Home › Forums › Alana’s Additional Content Forum for Topics from FE510, 520 and 530 › Bio Sensitivity
November 24, 2014 at 7:43 pm #3471
Lois Martin: I’ve seen YouTube videos of people hunting for truffles in the PNW and one thing that’s surprised me is in a few videos they will pan the area and describe the vegetation, sunlight etc. The few foragers I know are extremely sensitive about the environments in which they hunt.
This question is probably more appropriate for the 3rd class, but will you cover biosensitivity for wild foraging versus commercial orchard in these classes or is that in the PhD program?
No rush on a reply, just curious.November 24, 2014 at 7:44 pm #3473
hahaha PhD program. Should make one of those.
We can address whatever topics folks are interested in. And frankly, this is the forum (as in the time & space to do that) You all have our rapt attention (aside from playing with our own dogs and cooking dinner etc 🙂 ) to ask just about anything during these classes. As long as we are not legally bound by non disclosure agreements or ethical concerns, we are open books on the subject of truffles in general and anything in the industry. We want to teach people to be ethically and environmentally responsible and conscious for their actions in this regard. There is a lot of misinformation out there, and not a lot of sources clearing it up for the public, so ask away. It is just a VAST topic, and can be hotly debated.
For that reason, I may break up this post and keep adding to if there are questions, and as I have time.
In FE530 we do cover safety, ethics, regulations, environmental concerns etc, but it is never too early to talk about. We do have planned in general at TDC to cover wilderness medicine/ safety, ethical & environmental concerns etc– everything relating to truffle hunting in a variety of environments, but those programs/ documents aren’t up and running yet.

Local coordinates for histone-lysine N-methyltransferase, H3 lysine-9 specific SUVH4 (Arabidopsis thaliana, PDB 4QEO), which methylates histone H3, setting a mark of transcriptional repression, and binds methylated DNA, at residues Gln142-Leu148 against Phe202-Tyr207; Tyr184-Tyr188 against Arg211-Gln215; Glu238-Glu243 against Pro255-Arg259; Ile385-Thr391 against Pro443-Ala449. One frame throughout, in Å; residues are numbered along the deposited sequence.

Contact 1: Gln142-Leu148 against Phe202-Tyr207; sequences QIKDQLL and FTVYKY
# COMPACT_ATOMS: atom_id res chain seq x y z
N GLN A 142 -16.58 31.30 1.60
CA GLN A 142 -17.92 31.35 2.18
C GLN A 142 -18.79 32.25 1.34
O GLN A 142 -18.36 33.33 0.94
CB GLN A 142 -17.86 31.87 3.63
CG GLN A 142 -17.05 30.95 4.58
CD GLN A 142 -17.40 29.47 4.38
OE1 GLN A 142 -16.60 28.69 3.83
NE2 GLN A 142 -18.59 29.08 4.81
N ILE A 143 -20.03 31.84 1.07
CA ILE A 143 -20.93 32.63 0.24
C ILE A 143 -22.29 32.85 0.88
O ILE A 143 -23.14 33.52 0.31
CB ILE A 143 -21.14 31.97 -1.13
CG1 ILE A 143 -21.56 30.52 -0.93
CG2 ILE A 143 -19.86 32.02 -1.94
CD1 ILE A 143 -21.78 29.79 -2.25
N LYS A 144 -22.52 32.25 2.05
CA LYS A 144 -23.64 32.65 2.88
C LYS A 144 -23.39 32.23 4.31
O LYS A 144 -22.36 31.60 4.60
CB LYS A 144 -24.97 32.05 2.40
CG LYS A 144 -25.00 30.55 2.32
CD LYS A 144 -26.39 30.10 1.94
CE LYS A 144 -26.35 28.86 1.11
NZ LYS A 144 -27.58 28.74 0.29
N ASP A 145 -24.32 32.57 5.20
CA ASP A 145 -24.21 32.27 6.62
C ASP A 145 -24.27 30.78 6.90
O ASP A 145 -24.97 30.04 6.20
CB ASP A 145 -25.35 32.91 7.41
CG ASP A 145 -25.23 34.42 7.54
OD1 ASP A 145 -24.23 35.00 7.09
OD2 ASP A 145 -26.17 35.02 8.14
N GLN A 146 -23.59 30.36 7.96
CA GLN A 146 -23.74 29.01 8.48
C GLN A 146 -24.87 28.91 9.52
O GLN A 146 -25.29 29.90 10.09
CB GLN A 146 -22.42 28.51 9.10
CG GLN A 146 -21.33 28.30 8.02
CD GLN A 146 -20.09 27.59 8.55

We don’t necessarily (or have planned yet) to cover the difference in Orchard location/management biosensitivity in that regard as that really is a beast unto itself. But I can offer tidbits and you are more than welcome to purpose things, comment, or ask questions.
When we present at seminars and festivals (shameless plug, you should all go to seminars & festivals if you can, they are great learning events, everywhere in the world) we DO address areas of concern that may be more specific to orchard management, or to wild forests, which was one of your questions— We don’t necessarily have plans to do that in this class in written form because it is a HUGE topic. For example at the Napa festival last year we gave a talk on practical implementation of dogs on orchards (which did cover biosensitivity for the orchard), which IS different than wild harvesting, and many, even orchard owners don’t realize some of the key differences which can make a large impact on your dog being successful and on your crop and how to actually harvest with biosensitivity, and commercial productivity in mind.
HOWEVER in regards to biosensitivity: